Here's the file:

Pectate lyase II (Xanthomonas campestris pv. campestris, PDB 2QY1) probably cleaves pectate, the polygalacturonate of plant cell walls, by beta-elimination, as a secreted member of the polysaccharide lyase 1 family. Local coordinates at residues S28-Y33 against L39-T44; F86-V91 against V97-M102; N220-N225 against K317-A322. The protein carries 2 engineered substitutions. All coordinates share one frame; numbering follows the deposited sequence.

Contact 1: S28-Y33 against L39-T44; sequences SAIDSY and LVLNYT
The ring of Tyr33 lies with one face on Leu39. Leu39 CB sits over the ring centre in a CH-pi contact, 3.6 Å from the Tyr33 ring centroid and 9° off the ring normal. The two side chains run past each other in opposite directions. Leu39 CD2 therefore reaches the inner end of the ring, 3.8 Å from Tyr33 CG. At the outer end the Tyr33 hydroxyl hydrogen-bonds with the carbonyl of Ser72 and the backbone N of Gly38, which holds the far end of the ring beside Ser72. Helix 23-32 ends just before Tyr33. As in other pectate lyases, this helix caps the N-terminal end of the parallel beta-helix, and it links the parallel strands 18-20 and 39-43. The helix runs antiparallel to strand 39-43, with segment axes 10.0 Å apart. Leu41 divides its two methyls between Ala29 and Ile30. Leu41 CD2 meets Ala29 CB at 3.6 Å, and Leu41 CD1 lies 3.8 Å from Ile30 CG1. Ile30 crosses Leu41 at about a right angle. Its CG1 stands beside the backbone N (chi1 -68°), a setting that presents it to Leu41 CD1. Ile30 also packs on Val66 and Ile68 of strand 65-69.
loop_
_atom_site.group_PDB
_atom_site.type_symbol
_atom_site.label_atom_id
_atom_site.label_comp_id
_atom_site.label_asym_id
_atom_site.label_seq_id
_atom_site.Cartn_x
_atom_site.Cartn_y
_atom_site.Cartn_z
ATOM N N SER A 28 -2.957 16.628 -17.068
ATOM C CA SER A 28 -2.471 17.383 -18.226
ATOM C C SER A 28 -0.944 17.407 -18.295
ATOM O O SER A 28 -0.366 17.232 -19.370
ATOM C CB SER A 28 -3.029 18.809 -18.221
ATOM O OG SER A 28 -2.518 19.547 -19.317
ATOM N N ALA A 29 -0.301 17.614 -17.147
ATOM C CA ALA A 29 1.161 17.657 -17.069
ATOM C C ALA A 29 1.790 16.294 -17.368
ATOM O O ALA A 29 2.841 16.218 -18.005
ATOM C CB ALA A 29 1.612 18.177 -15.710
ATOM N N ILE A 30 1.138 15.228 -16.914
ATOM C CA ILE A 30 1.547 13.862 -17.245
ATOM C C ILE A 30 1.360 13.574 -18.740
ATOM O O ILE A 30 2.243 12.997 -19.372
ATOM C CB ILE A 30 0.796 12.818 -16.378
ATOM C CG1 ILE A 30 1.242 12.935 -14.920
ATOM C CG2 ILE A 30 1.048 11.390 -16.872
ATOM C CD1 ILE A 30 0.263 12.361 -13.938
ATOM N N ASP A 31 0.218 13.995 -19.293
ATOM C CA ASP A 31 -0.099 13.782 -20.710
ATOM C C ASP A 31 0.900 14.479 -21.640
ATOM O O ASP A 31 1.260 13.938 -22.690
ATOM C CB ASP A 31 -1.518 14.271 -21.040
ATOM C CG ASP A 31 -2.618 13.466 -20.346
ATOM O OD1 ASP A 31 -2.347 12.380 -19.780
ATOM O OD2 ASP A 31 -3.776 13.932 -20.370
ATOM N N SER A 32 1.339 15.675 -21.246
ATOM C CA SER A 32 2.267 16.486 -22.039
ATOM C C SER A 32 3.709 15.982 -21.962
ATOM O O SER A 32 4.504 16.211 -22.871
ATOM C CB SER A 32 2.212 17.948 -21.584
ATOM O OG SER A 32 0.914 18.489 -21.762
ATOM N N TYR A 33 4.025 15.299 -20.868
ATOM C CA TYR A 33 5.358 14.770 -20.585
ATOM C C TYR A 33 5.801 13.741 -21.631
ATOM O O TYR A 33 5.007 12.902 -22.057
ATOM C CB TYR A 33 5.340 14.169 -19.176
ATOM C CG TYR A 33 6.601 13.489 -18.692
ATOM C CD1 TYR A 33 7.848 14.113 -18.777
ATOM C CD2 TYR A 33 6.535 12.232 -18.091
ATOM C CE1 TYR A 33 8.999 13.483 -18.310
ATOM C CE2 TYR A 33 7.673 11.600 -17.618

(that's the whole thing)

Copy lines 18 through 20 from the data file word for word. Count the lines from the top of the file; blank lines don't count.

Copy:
ATOM C CB SER A 28 -3.029 18.809 -18.221
ATOM O OG SER A 28 -2.518 19.547 -19.317
ATOM N N ALA A 29 -0.301 17.614 -17.147